Orienteering maps are drawn to a large scale, often 1:10000 (1cm on the map represents 100m on the ground) or 1:5000 (1cm = 50m). The map shows a lot of detail, much more than, for example, an Ordnance Survey map, including small features such as individual boulders, fences, and distinctive trees. It also shows the type of landscape around you, such as fields or woodland, and even how thick the woodland is; this is indicated by the colouring on the map. Using this information you can then decide whether it’s best to stay on paths, or take a more direct route. Map-reading and route choice are skills which, competitors refine with experience.
There may be a key on the map. The colour of a symbol can often help you to work out what it means.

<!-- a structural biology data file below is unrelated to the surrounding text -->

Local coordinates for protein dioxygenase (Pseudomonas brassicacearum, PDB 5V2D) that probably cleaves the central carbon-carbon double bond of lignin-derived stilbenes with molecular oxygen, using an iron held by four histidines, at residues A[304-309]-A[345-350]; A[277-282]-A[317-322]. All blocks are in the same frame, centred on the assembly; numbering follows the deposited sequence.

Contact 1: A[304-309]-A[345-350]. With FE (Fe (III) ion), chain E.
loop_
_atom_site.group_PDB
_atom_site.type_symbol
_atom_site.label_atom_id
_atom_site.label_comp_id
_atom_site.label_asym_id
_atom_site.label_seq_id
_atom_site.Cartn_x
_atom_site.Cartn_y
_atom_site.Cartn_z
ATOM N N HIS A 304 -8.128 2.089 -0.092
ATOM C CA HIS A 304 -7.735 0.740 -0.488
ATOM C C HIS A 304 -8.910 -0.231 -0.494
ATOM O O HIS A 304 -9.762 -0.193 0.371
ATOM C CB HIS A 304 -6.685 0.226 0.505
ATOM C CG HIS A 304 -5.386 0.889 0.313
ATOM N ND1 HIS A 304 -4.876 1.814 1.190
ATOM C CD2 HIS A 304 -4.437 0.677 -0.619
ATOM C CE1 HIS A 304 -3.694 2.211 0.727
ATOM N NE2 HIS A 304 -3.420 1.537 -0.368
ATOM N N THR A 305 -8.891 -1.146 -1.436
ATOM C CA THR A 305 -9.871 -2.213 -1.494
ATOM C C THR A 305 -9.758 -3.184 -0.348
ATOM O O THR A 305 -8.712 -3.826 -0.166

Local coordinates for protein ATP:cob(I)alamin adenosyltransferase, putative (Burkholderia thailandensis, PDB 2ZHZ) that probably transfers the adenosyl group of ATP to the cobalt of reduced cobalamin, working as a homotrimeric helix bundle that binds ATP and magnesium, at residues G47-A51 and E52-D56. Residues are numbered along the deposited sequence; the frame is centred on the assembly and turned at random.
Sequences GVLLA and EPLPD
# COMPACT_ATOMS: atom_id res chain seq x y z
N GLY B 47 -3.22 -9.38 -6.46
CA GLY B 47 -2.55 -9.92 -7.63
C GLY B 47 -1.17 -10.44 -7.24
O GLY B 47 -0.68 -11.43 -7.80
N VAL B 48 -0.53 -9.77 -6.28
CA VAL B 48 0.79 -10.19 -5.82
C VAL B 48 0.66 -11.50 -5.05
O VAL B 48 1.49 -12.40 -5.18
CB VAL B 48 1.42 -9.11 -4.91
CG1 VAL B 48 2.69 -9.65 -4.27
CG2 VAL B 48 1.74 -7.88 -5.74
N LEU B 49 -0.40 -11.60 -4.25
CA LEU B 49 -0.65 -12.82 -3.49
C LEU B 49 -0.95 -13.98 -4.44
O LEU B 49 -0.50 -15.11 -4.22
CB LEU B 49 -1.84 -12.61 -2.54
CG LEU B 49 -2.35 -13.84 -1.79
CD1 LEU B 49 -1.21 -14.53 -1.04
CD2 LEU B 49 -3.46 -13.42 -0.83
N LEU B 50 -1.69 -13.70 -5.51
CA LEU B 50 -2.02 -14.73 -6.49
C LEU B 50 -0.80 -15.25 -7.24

Black – rock features e.g. cliffs, crags and boulders, and can also be used for man-made features.
Brown – land shape, including contour lines, gullies, pits and knolls (small hills).
Blue – water features, e.g. streams, lakes and ponds.
Green – density of woodland and undergrowth. The shade of green indicates how much the woodland or undergrowth is likely to impede your progress. Progressively darker shades of green mean increasing density and slower pace. Note however that open (runnable) woodland is shown in white.
Yellow – areas without trees. Solid, strong yellow is used for closely-cropped grassy areas, such as playing fields or mown areas. Paler yellow is used for rougher terrain, such as tussocky grass and heather. There can be quite a big variation in the actual runnability on light yellow areas.